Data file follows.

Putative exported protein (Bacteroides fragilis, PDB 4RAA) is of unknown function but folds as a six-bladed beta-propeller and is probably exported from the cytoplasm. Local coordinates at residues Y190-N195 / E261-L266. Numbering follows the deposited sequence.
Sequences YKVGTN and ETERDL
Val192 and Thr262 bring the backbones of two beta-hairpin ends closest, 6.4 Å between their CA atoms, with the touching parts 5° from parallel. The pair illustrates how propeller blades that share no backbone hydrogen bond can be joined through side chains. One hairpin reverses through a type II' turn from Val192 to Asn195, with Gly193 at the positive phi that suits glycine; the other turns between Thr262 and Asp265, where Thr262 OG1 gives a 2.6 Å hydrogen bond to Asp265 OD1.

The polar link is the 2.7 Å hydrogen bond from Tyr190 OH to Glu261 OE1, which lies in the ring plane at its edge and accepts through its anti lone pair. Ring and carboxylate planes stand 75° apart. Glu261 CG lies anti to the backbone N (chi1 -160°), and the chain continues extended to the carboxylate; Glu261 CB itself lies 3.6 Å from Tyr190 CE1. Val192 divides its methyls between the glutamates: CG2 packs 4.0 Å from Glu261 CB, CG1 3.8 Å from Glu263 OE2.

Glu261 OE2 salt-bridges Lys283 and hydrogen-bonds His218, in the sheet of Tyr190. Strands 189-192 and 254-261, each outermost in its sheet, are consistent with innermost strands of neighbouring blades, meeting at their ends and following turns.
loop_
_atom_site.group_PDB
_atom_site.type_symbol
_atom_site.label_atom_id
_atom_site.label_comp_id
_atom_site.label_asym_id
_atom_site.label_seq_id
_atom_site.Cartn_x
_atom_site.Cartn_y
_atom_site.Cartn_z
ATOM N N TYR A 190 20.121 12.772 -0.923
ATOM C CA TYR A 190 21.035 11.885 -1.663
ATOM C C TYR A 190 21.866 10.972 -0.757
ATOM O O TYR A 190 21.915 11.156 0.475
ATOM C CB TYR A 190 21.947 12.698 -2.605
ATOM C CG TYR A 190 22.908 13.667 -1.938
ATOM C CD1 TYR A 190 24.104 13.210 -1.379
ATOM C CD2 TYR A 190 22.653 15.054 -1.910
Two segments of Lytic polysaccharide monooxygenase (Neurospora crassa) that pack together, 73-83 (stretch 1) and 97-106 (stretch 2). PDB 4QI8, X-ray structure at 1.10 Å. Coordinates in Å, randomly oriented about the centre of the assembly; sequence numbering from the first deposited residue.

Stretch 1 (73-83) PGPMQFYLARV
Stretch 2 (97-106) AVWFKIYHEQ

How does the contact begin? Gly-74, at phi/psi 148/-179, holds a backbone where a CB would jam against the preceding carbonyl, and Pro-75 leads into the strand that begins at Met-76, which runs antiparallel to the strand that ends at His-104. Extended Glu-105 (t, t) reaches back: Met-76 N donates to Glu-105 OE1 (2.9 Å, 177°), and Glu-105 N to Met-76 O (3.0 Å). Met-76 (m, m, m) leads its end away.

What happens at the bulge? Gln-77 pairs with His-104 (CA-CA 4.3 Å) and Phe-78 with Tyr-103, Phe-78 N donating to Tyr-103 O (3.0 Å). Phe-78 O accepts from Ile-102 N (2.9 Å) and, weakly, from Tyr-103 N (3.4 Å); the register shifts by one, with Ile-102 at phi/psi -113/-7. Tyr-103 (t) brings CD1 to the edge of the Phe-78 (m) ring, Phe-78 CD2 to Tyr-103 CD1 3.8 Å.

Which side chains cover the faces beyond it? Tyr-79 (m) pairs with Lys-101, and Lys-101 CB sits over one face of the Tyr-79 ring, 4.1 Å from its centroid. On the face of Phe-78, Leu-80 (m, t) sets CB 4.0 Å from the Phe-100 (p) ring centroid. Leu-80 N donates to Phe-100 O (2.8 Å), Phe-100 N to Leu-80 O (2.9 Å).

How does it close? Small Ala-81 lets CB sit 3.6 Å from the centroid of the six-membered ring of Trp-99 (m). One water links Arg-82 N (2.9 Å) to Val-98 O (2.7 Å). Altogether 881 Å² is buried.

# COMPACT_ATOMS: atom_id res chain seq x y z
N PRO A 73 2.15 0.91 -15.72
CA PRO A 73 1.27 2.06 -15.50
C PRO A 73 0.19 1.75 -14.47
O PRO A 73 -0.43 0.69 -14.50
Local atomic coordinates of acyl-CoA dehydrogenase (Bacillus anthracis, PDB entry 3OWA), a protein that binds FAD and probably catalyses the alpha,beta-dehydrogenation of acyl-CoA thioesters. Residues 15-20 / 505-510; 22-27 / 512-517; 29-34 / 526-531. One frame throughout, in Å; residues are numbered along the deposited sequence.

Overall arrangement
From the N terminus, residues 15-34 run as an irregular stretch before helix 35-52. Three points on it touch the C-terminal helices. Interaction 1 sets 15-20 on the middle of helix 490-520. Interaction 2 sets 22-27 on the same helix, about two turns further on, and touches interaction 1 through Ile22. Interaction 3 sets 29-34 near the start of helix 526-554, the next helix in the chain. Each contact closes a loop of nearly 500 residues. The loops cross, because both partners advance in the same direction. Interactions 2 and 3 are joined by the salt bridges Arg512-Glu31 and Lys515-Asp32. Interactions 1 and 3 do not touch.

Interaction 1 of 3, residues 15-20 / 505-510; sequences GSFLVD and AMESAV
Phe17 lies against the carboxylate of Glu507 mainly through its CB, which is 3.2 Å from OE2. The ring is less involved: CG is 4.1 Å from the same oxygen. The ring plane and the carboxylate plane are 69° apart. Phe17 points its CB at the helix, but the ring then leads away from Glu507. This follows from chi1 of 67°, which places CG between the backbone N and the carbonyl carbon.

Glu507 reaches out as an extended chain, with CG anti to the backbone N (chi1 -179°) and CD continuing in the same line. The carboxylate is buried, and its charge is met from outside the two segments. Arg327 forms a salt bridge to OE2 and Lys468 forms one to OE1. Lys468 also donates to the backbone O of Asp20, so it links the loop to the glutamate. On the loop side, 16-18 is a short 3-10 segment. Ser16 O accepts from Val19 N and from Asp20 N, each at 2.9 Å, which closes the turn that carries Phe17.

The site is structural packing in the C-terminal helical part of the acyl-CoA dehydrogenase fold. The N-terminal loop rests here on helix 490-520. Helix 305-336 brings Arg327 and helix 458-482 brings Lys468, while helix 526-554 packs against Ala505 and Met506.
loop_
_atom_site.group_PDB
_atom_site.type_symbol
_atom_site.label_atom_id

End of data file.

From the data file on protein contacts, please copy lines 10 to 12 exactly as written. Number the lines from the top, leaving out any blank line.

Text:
_atom_site.label_comp_id
_atom_site.label_asym_id
_atom_site.label_seq_id